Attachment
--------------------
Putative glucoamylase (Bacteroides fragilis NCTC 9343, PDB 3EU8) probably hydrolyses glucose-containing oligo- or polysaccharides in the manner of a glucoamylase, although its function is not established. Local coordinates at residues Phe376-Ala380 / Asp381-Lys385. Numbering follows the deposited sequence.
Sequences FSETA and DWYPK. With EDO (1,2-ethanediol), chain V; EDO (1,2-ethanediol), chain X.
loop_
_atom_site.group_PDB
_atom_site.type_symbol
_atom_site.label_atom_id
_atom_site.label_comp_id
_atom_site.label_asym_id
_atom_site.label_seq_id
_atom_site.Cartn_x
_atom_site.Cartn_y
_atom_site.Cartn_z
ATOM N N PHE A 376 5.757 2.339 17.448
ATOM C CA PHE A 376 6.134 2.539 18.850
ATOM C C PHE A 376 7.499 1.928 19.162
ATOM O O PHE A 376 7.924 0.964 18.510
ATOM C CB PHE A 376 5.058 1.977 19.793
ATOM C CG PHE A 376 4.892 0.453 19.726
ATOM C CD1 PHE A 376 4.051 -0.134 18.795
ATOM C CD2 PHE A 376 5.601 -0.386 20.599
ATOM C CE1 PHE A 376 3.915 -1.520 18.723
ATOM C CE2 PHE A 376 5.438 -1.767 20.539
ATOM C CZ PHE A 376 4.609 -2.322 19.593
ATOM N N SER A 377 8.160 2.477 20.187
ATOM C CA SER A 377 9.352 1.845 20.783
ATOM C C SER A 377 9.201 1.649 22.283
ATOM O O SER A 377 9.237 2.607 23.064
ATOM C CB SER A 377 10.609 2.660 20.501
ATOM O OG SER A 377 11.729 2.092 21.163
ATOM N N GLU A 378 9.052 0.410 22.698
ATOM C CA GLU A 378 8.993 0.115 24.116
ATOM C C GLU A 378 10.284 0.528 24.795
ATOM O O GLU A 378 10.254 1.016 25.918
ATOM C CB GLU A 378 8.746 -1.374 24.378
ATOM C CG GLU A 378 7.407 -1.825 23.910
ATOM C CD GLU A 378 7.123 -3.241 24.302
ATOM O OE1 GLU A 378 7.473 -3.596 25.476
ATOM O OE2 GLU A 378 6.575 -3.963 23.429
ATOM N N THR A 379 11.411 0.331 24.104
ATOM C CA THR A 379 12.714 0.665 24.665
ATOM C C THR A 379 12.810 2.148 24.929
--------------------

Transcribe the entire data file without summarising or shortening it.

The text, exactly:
Putative glucoamylase (Bacteroides fragilis NCTC 9343, PDB 3EU8) probably hydrolyses glucose-containing oligo- or polysaccharides in the manner of a glucoamylase, although its function is not established. Local coordinates at residues Phe376-Ala380 / Asp381-Lys385. Numbering follows the deposited sequence.
Sequences FSETA and DWYPK. With EDO (1,2-ethanediol), chain V; EDO (1,2-ethanediol), chain X.
loop_
_atom_site.group_PDB
_atom_site.type_symbol
_atom_site.label_atom_id
_atom_site.label_comp_id
_atom_site.label_asym_id
_atom_site.label_seq_id
_atom_site.Cartn_x
_atom_site.Cartn_y
_atom_site.Cartn_z
ATOM N N PHE A 376 5.757 2.339 17.448
ATOM C CA PHE A 376 6.134 2.539 18.850
ATOM C C PHE A 376 7.499 1.928 19.162
ATOM O O PHE A 376 7.924 0.964 18.510
ATOM C CB PHE A 376 5.058 1.977 19.793
ATOM C CG PHE A 376 4.892 0.453 19.726
ATOM C CD1 PHE A 376 4.051 -0.134 18.795
ATOM C CD2 PHE A 376 5.601 -0.386 20.599
ATOM C CE1 PHE A 376 3.915 -1.520 18.723
ATOM C CE2 PHE A 376 5.438 -1.767 20.539
ATOM C CZ PHE A 376 4.609 -2.322 19.593
ATOM N N SER A 377 8.160 2.477 20.187
ATOM C CA SER A 377 9.352 1.845 20.783
ATOM C C SER A 377 9.201 1.649 22.283
ATOM O O SER A 377 9.237 2.607 23.064
ATOM C CB SER A 377 10.609 2.660 20.501
ATOM O OG SER A 377 11.729 2.092 21.163
ATOM N N GLU A 378 9.052 0.410 22.698
ATOM C CA GLU A 378 8.993 0.115 24.116
ATOM C C GLU A 378 10.284 0.528 24.795
ATOM O O GLU A 378 10.254 1.016 25.918
ATOM C CB GLU A 378 8.746 -1.374 24.378
ATOM C CG GLU A 378 7.407 -1.825 23.910
ATOM C CD GLU A 378 7.123 -3.241 24.302
ATOM O OE1 GLU A 378 7.473 -3.596 25.476
ATOM O OE2 GLU A 378 6.575 -3.963 23.429
ATOM N N THR A 379 11.411 0.331 24.104
ATOM C CA THR A 379 12.714 0.665 24.665
ATOM C C THR A 379 12.810 2.148 24.929